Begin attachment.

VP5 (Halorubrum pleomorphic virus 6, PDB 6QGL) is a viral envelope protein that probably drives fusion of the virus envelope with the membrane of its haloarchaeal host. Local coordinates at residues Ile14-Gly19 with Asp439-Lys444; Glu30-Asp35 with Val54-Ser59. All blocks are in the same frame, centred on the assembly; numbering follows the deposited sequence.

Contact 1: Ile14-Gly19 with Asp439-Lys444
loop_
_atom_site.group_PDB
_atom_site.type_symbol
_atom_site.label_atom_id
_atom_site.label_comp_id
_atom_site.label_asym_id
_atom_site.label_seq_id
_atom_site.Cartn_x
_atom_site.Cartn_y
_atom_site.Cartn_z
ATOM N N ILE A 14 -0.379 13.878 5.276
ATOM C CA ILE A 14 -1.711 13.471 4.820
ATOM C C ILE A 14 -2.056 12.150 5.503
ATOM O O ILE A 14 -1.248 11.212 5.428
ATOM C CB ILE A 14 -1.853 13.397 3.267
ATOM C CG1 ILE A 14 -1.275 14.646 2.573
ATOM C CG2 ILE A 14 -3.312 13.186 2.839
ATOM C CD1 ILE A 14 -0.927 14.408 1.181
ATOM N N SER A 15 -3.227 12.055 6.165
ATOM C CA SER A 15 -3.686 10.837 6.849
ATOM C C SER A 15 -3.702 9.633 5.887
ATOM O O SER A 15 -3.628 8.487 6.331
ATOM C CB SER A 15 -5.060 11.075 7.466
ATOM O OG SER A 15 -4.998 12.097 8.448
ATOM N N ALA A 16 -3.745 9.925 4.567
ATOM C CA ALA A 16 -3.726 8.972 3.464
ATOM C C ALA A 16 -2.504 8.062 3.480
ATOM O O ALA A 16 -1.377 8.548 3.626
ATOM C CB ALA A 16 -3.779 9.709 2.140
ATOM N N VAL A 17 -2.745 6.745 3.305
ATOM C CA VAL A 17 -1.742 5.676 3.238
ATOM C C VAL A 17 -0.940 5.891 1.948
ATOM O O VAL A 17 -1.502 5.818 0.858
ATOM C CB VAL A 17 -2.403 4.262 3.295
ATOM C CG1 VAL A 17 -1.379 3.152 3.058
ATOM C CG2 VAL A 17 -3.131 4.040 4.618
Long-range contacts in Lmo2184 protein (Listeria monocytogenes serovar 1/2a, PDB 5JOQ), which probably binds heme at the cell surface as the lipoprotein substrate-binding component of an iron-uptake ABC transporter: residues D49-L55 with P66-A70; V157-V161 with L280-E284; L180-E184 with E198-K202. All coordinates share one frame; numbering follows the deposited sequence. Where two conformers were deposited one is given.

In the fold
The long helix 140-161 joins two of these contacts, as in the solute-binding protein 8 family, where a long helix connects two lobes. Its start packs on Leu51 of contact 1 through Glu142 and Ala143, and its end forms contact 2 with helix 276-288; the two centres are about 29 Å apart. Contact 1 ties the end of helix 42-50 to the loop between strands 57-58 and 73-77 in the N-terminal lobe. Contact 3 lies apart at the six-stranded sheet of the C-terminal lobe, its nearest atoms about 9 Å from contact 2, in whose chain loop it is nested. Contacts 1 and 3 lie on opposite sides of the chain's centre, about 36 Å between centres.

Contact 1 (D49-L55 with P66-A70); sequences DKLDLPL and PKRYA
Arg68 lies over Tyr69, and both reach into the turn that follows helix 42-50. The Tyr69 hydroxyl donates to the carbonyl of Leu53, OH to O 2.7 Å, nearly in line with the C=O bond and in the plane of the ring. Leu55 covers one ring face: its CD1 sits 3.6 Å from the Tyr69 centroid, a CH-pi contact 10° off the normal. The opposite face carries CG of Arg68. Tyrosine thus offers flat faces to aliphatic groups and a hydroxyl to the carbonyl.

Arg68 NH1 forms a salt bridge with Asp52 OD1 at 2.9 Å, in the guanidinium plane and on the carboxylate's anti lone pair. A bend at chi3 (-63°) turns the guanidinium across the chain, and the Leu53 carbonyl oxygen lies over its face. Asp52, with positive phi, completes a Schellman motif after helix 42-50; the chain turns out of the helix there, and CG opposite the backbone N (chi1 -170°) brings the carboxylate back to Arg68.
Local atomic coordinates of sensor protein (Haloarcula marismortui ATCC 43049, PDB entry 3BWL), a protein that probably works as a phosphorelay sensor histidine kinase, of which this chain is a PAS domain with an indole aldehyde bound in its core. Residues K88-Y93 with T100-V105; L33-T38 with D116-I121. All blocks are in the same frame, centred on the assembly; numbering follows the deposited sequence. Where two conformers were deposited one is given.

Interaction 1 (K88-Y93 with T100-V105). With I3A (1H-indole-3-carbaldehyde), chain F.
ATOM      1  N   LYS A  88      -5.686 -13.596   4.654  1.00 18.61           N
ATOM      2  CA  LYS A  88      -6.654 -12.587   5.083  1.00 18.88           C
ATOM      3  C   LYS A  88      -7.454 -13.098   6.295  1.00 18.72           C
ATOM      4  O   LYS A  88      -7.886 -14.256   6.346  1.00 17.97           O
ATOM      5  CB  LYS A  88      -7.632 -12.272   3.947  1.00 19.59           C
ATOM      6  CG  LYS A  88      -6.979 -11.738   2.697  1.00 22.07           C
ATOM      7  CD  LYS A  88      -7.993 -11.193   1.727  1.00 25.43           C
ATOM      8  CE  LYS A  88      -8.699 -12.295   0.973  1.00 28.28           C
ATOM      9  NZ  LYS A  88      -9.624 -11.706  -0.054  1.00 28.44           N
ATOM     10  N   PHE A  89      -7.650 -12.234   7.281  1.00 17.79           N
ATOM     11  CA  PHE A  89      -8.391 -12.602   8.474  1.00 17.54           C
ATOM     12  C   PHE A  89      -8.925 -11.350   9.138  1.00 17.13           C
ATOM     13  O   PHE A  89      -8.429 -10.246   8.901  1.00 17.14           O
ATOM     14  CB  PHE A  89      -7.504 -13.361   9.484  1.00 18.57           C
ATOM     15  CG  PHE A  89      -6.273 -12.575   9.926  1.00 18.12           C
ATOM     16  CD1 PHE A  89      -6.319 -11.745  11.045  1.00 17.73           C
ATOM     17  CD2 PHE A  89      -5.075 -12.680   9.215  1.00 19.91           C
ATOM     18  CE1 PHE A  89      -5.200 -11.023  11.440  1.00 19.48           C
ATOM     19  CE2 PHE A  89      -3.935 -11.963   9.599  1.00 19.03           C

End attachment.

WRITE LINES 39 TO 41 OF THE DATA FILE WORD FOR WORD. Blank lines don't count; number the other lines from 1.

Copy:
Long-range contacts in Lmo2184 protein (Listeria monocytogenes serovar 1/2a, PDB 5JOQ), which probably binds heme at the cell surface as the lipoprotein substrate-binding component of an iron-uptake ABC transporter: residues D49-L55 with P66-A70; V157-V161 with L280-E284; L180-E184 with E198-K202. All coordinates share one frame; numbering follows the deposited sequence. Where two conformers were deposited one is given.

In the fold
The long helix 140-161 joins two of these contacts, as in the solute-binding protein 8 family, where a long helix connects two lobes. Its start packs on Leu51 of contact 1 through Glu142 and Ala143, and its end forms contact 2 with helix 276-288; the two centres are about 29 Å apart. Contact 1 ties the end of helix 42-50 to the loop between strands 57-58 and 73-77 in the N-terminal lobe. Contact 3 lies apart at the six-stranded sheet of the C-terminal lobe, its nearest atoms about 9 Å from contact 2, in whose chain loop it is nested. Contacts 1 and 3 lie on opposite sides of the chain's centre, about 36 Å between centres.